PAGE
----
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25% of Microsoft Surface owners report problems within 2 years, Consumer Reports finds

A new, large survey of Microsoft Surface owners found that a quarter of those using the hybrid devices experience problems by the second year of ownership, raising questions about the reliability of the company's iPad and MacBook competitors.




Consumer Reports announced on Thursday it can no longer recommend Microsoft Surface laptops and tablets, based on reliability data gathered from 90,741 device owners. The poll found that 25 percent of Microsoft laptop and tablet owners experienced problems by the second year of ownership.

According to Consumer Reports, that failure rate is "statistically significant," and notably higher than most other brands. As a result, the consumer advocacy group said Microsoft's hardware does not meet its standards for recommended products.

Among the issues experienced with Microsoft hardware were problems during startup, unexpected freezing or shutdowns, and slow response time on the device's touchscreen.

"Consumers tell us that reliability is a major factor when they're choosing a tablet or laptop," Consumer Reports survey manager Simon Slater said. "And people can improve their chances of getting a more dependable device by considering our brand reliability findings."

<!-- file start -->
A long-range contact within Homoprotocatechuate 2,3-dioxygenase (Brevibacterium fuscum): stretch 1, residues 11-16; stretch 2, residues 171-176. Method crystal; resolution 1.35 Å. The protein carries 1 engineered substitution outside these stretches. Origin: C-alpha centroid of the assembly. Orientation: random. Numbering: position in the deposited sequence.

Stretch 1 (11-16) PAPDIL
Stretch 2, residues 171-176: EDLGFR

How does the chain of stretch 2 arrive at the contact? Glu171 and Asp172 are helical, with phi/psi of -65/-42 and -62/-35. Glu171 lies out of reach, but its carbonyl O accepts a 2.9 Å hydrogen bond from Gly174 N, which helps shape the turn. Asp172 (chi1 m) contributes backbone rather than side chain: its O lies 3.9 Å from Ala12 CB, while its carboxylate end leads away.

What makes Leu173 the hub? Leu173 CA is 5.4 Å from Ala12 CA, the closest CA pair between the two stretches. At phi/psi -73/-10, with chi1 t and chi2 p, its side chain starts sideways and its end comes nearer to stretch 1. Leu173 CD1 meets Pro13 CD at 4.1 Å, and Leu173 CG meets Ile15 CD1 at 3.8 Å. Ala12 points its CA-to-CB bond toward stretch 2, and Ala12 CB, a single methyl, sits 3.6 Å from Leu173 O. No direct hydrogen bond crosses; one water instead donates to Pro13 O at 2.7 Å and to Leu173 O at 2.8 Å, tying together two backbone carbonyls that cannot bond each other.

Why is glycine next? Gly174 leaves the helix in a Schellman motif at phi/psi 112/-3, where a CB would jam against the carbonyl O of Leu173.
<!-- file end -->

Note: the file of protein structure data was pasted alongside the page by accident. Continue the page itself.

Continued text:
For its part, Microsoft countered by saying the real-world return rates it sees are "significantly" different from the statistics gathered by Consumer Reports.

"We don't believe these findings accurately reflect Surface owners' true experiences or capture the performance reliability improvements made with every Surface generation," Microsoft said.

The statement would suggest that perhaps hardware failures were more commonplace with older Surface hardware. But the Consumer Reports survey collected responses from users who bought Microsoft tablets and laptops between 2014 and the beginning of 2017 —the first Surface tablet launched in late 2012.

In perhaps the most high-profile public relations disaster for Microsoft's Surface, the hardware stopped working on the sidelines of a major National Football League playoff game in early 2016. Later that year, and the following NFL season, Super Bowl winning coach Bill Belichick refused to use the Surface on the sideline, despite a lucrative partnership between the NFL and Microsoft.




In contrast, Consumer Reports has generally praised Apple's MacBook and iPad lineup, though there have been some spats. Most notably, in late 2016, the MacBook Pro with USB-C failed to earn a recommendation from Consumer Reports, marking the first time ever the organization would not approve of a MacBook Pro.

It turned out that a hidden software setting enabled by Consumer Reports resulted in extremely poor battery life. Apple quickly addressed the issue with a software fix, and the MacBook Pro once again made it onto the Consumer Reports recommended list.

Consumer Reports also took Apple to task back in 2010 over the iPhone 4 "antennagate" issue, refusing the recommend the handset over what it called a "design flaw." The organization declared Apple's antenna issues ultimately addressed a year later with the release of the iPhone 4s.